Big big thanks and major props are in order also here to indefatigable web-mistress Tanya who has helped me over many many years with the ongoing website maintenance, including this here blog--and may I direct your attention dear people to the new free mp3 downloads section she has created at the top of my home page--there should be a few more choice tracks/works in progress put up there soon (and if you got ears, you gotta listen...)

and now we come to the payoff mix...

off the top of my head, here's my Top 5 of 2005 list (maybe I'll get around to limning another 5 soon-- but geez, these things take time):

1. "The Brazilian Girls" debut album (Verve)...Has provided me many many hours of pleasure, especially rewarding close listening (epic and precise use of sampling from disparate sources, including the great Astor Piazolla, intermeshed with dance-floor grooves from all over the map) as well as making great ambient background party music (also a wonderful adjunct to sex) . The multi-lingual gamine Sabina Sciubba has such great erotic charm, personality, and, well, verve, hypnotically compelling in concert with her stylish/over-the-top threads and persona, and only a churl could resist the silly singalong reggae chorus of "Pussy Pussy Pussy Marijuana" and the 4-on-the-floor orgasmic rush of "Don't Stop"...saw them at Joe's Pub last year, and SXSW this year, and they keep getting better and better. A perfect paradigm of the polyglot new yawk melting pot, with, appropriately, no actual native New Yorkers in the band. They make effective civic ambassadors to the word, encapsulating the cosmopolitan thrust and parry of our city better than any other band I can think of right now.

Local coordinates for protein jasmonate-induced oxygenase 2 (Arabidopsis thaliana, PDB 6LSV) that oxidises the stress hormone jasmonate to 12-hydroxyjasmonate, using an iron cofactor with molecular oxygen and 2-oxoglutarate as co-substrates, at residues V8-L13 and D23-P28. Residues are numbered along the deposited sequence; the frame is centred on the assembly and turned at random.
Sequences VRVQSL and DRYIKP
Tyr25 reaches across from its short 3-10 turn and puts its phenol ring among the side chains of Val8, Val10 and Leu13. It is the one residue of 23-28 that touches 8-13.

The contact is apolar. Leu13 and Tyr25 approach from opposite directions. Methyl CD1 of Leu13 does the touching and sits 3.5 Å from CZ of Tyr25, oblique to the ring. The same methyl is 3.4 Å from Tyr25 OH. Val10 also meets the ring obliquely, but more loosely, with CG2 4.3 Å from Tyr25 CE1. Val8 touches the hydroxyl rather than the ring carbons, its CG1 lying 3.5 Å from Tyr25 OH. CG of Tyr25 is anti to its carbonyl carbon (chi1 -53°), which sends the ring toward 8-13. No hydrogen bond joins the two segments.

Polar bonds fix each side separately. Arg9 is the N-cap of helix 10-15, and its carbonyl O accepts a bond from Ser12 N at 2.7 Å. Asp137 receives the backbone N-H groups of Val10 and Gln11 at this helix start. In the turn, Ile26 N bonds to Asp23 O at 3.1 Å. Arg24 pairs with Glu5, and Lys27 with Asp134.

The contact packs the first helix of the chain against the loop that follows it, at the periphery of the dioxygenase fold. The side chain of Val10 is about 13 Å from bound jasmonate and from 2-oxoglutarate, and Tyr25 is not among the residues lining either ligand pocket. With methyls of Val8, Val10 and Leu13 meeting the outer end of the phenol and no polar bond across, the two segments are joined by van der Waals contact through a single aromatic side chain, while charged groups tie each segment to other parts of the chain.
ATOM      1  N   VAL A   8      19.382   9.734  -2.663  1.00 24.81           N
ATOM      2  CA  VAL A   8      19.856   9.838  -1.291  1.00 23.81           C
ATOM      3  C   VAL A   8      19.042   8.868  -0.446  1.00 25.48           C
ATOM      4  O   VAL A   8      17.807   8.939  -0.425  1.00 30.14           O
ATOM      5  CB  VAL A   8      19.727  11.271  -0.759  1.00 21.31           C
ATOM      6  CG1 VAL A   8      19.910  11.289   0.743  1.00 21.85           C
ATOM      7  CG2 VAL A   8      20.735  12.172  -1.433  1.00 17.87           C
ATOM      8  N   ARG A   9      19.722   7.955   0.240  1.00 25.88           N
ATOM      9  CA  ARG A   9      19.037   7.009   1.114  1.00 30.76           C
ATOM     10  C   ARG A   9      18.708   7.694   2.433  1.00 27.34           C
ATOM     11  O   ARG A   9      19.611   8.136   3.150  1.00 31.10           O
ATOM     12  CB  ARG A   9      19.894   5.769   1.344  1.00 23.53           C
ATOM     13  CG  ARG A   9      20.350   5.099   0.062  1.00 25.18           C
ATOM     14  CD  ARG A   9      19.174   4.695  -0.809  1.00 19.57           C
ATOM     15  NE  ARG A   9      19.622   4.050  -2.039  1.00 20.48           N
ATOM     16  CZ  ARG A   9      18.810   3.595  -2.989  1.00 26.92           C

2."My Hustler" and "Chelsea Girls" DVD bootlegs...the Warhol executors are sitting tight (haha) on the celluloid output from the Golden Age (mid to late 60's) of the Factory, but these 2 boots somehow escaped from the vaults with love and definitely bring it all back home (special thanks to Bob Strano for his sourcing and sleuthing). I remember viewing the first film at Yale in the early seventies around the time Paul Morrissey came up to New Haven, and this Chuck Wein/Morrissey/Andy throwdown hasn't aged at all badly. Featuring a stunning tour de force by Ed Hood as the motor-mouth jade who imports blonde stud Paul America to Fire Island through the agency of the mythical Dial-a-Hustler. A stationary camera parked midway between Ed's summer house and the beach turns 180 degrees on its axis throughout the first half of the film, alternately lingering lovingly on Paul and his older hustler friend sprawled out on the beach greasing each other up, and then swiveling back to clock Ed chatting with his female companion--and all the while the Hood-ed one carries on a running monologue (exquisitely campy and loopy) on the care and feeding of hustlers (my bass player Ernie Brooks and Talking Head Jerry Harrison--soon to be Modern Lovers-- were pals with Ed up in Cambridge in the late 60's, when the 2 musicians were roommates at Harvard. Danny Fields introduced them to Ed.). Second half of this amusing folderol is a static shot of the 2 hustlers grooming and lovingly anointing themselves apres la plage in the brightly lit interior bathroom moderne of Ed's pad, studiously applying (without a trace of irony) various moisturizers, perfumes, oils and unguents for over 25 minutes in an orgy of narcissistic abandon...Yeah!